The point really is that all these once fruitful newspapers that have been killed by the Nigerian leaders once made the Dele Giwas, the Doyin Abiolas, the Segun Osobas, the Nduka Obaigbenas, the DoyinMahmuds, the Ray Ekpus, the Yakubu Mohammeds, the Dan Agbeses, the Garba Shehus of this world. Most Nigerian elders would remember this recent aspect of our history.

In other words, I used to think that the idea of prosperous state-owned newspapers was an idea whose time was long gone until I travelled to Liberia recently and stopped over in Ghana where I got a copy of the state-owned newspaper the Daily Graphic. As a newspaperman, I didn’t need to ask any question about the quality of the content and production. The newspaper is generally regarded as the most influential and the most commercially successful newspaper in Ghana today.

But note this paradox of history: the well produced daily newspaper in Ghana has some striking similarity in history with our own Daily Times that the military regime seized, ruined before a civilian government sold it in January 2004 to an undertaker.

The Daily Graphic’s Success Story:
The Daily Graphic is a Ghanaian state-owned daily newspaper published in Accra Ghana. The newspaper was established along with the Sunday Mirror in 1950, by Cecil King of the London Mirror Group. With a circulation of more than 150,000 copies daily, the DailyGraphic is the most widely read newspaper in the country.

In 1979 the newspaper was renamed the People’s Daily Graphic under Jerry Rawlings for a few years to “remind the people that it belongs to them”.

The newspaperalso publishes two weekly entertainment newspapers, namely The Mirror and Graphic Showbiz. Graphic Sports, the most read sports newspaper in Ghana, is also a product of the company. The company also publishes the Junior Graphic, aimed at a younger audience and the Graphic Business, a business and financial newspaper, the Graphic Advertiser, a free ads newspaper, and the Nsɛmpa, a regional weekly for the Ashanti region.
Between Nigeria’s Daily Times and Ghana’s Daily Graphic:

When Nnamdi Azikiwe (“Zik”) launched his powerful West African Pilot in 1937, dedicated to fighting for independence from British colonial rule, established newspapers such as the Nigerian Daily times (as it then was), lost a large part of their market. The Daily times responded to the Zik’s challenge by raising some foreign capital for restructuring its operations, especially investing in the editorial team. By the end of the World war II in 1945, the Daily times was remarkably hostile towards colonial rule.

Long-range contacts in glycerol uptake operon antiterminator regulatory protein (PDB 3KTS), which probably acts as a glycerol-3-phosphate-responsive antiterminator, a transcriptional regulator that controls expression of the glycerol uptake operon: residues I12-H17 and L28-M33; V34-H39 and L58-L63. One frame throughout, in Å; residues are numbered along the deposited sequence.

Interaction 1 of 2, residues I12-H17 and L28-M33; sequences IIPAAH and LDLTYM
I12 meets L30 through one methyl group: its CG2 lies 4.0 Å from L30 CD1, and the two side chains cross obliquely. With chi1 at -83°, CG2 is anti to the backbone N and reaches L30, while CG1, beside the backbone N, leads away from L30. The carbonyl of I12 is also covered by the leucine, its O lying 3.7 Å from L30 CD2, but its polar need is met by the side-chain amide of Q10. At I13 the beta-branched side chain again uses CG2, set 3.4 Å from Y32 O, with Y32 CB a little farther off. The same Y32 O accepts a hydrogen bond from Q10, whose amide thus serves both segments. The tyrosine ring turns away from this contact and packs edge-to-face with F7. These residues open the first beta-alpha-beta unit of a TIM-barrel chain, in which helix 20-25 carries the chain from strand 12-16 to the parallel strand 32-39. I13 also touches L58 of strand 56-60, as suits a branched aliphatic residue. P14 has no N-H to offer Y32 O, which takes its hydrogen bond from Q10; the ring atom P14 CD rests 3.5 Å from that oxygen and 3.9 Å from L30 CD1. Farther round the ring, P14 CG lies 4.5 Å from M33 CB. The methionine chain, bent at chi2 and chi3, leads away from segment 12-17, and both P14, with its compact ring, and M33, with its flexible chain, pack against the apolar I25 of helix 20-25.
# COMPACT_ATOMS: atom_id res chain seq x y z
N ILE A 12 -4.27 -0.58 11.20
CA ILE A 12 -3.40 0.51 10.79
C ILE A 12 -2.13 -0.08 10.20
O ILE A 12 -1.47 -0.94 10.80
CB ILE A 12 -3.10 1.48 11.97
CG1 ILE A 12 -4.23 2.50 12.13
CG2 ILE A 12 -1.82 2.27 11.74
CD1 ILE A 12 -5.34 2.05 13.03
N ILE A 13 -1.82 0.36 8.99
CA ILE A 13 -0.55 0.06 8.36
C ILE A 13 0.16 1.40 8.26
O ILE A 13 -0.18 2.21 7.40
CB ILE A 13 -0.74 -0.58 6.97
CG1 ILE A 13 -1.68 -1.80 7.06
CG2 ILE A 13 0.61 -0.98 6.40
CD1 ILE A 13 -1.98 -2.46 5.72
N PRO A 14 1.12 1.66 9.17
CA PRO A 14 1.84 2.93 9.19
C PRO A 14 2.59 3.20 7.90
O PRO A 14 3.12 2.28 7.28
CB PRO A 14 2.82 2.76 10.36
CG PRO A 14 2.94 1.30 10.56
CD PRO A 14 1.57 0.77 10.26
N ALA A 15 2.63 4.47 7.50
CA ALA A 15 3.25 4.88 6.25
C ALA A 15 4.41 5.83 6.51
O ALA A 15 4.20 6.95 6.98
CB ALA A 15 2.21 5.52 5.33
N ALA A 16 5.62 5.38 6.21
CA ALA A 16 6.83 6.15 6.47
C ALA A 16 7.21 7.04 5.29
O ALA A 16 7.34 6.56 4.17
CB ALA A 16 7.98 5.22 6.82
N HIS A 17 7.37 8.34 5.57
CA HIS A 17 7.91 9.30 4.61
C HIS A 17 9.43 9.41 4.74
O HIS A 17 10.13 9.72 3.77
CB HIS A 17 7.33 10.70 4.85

And it came to pass that in 1947 the London-based daily Mirror Group headed by Cecil King bought the Daily times, the Gold Coast Daily Graphic, the Accra Sunday Mirror and the Sierra Leone Daily Mail. In other words, both the Daily Times and Daily Graphic began a journey together in 1947 under a common ownership, Cecil King. But it is a paradox of history today that while one is still thriving in the hand of its current owner, Ghanaian government, the other, Daily Times has been destroyed by its owner, the Nigerian government.

It will interest the young readers to note that the Nigeria’s Sunday Times, a weekly title in Daily Times Nigeria Limited actually sold more than one million copies when Mr. Gbolabo Ogunsanwo was its Editor in this same country.

In the same vein, the New Nigerian established in January 1966 by the North’s iconic regional leader, Alhaji Ahmadu Bello, was also a very influential and profitable newspaper the federal government that took over the Daily Times also compulsorily acquired and ruined.

The federal military government of Nigeria acquired 60% of the Daily Times and its main rival, the New Nigerian, on September1, 1975, the year they also compulsorily acquired three regional universities without rhyme or reason.

So, as the wind of restructuring is blowing even in Abuja now, I would like to advise Nigeria’s Information and Culture Minister Alhaji Lai Mohammed to lead the charge to restructure the public broadcasters – NTA, FRCN andVON in public interest. After all, the tone for the re-engineering of the three separate organs was thankfully set in 2013 when the Stephen Oronsaye Panel report and White Paper, which recommended rationalization of numerous government agencies, also suggested a merger of the three organs to be Nigerian Broadcasting Service under one national executive management.

But for the national broadcasters, this is a time to restructure with a view to privatizing them ultimately. What good do the NTA, FRCN and VON still servethe federal government that underfunds and mismanages them? Don’t get it twisted, the ruined broadcasting corporations, still keep some of the brightest and the best broadcasters who have ironically been working in bondage.

What is more, technology has disrupted the dubious national security fear the military authorities used to hold on to the organs. First, the authorities can muster some robust political will to sell their major shares (of NTA, FRCN & VON) to the members of staff and some interested Nigerian investors. Yes, I mean resourceful investors who can rebrand the broadcasters into a truly African Voice that can also project the culture of the black race in global context.

That radical move will be a reassuring signal that indeed the presidency and the ruling party are irrevocably committed to restructuring of the troubled federation. This certainly is a time for the federal government to free the long-suffering NTA, FRCN and VON and let them go and prosper in the field where Aljazeera too, owned by Qatar (through a public trust), is serving the interest of the Middle East.